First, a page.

Revamping Noisebridge WiFi inside 272

Hello Noisebridge community and potential space WiFi users. :wave:

With the help of some generous hardware and time donations by @SuperQ, he and I took some time this weekend to improve the WiFi and network inside of The Space.


  • We would like to change the WiFi name and would like to make the transition as painless as possible.
    The new network name is “Noisebridge” with a password of “noisebridge”.
  • If you need to set or to input a password for something at Noisebridge, use noisebridge and make sure it is only accessible on the local network. This helps keep the space hackable and accessible to new folks.

Currently, it appears that there is a single Cisco/Meraki AP serving the whole space with an ESSID of “Noisebridge Cap”. While this seems to be covering the space decently with low density clients, this solution appears to require a cloud-based management system and doesn’t have a clear path to scaling up our coverage. The “Cap” vs “Capp” spelling is also a bit of splinter in my mind.

We currently plan to switch to using Ubiquiti Unifi products, as they can be managed locally without any cloud dependencies, and deliver a relatively high performance-to-price ratio. This seems like a good balance that lets us easily add more access points for more coverage in the future, as well as creating a network that survive some vandalism or a lost AP.

What was built out:

  • There are 4x new Unifi Wifi 6 Lite APs installed in 272 Capp: two upstairs and two downstairs.
  • A new managed 24 port POE Unifi switch was installed in downstairs rack.
  • We have also rebuilt and imaged a PC to act as a server for space-local services: colt.noise
    • The main impetus for building colt instead of using pegasus was needing a 64-bit OS for the Unifi Network management application.
    • The Unifi Network application is available at inside the space. Login noisebridge, password noisebridge
  • A new WiFi ESSID was configured in Unifi:
    • ESSID: Noisebridge
    • Authentication: WPA2 password noisebridge
      • The rationale around adding a password was that it adds some basic link-layer encryption to prevent casual snooping. While local ARP/ND poisoning is still totally possible, it’s at least an active attack.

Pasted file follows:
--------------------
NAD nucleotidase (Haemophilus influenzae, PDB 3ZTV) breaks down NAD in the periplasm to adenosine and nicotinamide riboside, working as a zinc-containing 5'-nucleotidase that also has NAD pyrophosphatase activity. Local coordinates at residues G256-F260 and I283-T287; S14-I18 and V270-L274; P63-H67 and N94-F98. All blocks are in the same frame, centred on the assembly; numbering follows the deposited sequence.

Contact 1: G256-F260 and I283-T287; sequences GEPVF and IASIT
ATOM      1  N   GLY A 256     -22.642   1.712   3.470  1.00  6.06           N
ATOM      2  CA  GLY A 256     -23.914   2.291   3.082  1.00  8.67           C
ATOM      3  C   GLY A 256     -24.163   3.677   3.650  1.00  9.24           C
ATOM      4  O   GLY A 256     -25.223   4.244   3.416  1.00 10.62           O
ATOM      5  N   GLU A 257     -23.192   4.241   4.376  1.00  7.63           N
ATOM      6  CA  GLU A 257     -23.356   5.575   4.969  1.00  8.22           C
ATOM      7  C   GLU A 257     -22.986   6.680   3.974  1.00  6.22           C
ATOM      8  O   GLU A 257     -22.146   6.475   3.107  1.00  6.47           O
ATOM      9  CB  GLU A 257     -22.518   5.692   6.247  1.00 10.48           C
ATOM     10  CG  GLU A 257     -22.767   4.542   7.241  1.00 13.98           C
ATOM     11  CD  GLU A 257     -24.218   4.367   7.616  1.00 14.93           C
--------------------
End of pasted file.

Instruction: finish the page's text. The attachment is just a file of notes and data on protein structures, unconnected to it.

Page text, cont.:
• WPA2 was chosen to avoid any compatibility issues with older, embedded clients. Ideally we could upgrade to WPA3 if there are no issues.

Now that we have a locally-manageable network set up, we would like to figure out a nice transition to get users off of Noisebridge Cap and onto Noisebridge.

Proposed next steps:

  • Put out feelers to see if anybody has special feelings about the current Cisco/Meraki AP and if it can be replaced.
  • Print out some attention-grabbing signs with WiFi details and a WiFi QR code for mobiles.
  • Setup a second ESSID in Unifi called “Noisebridge Cap” with no auth (to match the existing config)
  • Disconnect the Cisco/Meraki AP
  • Track “Noisebridge Cap” client names in the Unifi Network application for a couple weeks and work to migrate anything that is still connecting to the old network


  • The downstairs rear AP is only pulling a 100 Mbit link, but should be Gigabit. Cable probably requires re-termination.
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  • IPv6 is mostly working in the space with stateless router advertisements and routing. I think IPv4 is still needed for DNS; we could setup DHCPv6 later.
  • The Noisebridge Cap ESSID has been setup on the new Unifi-based WiFi, and the old Meraki AP has been returned to @Chaz
    • The Unifi Network app on colt.noise can see which clients are still connecting to the “Noisebridge Cap” network. Maybe we can try and migrate them gracefully?
  • dnsmasq was setup to integrate with DHCP such that you can just ping <hostname>.noise in the space and it should more or less just work.
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Sounds like a good plan. A little bit of WPA can’t hurt too much? Also we have a ton of routers, I could see having an open network and a password…

Now that we have this Unifi based system, we aren’t even limited by routers or access point hardware: we can configure any number of ESSIDs that we want.
However, it comes with a tradeoff/catch: beacons of the network names are transmitted at the slowest configured rate for the cell. In order to keep backwards compatibility with old clients, this is quite slow and takes up valuable air-channel time that could be used sending high-speed packets.

So the questions to the community becomes these:

  • Does link-layer encryption with a static, known passphrase provide a false sense of security for users, or does it raise the bar to prevent passive traffic sniffing?
  • Do we want to maintain compatibility with “ancient” WiFi hardware? With all the old, weird gear in the space, it wouldn’t shock me to learn that we have some 802.11g and 802.11b clients still out there somewhere.
  • With an open network, do we want to provide Internet and LAN access to anybody in the neighborhood? Anonymous misbehavior attracting DMCA complaints might cause consternation with Monkeybrains over time, but their goodwill is valuable to us and is worth protecting.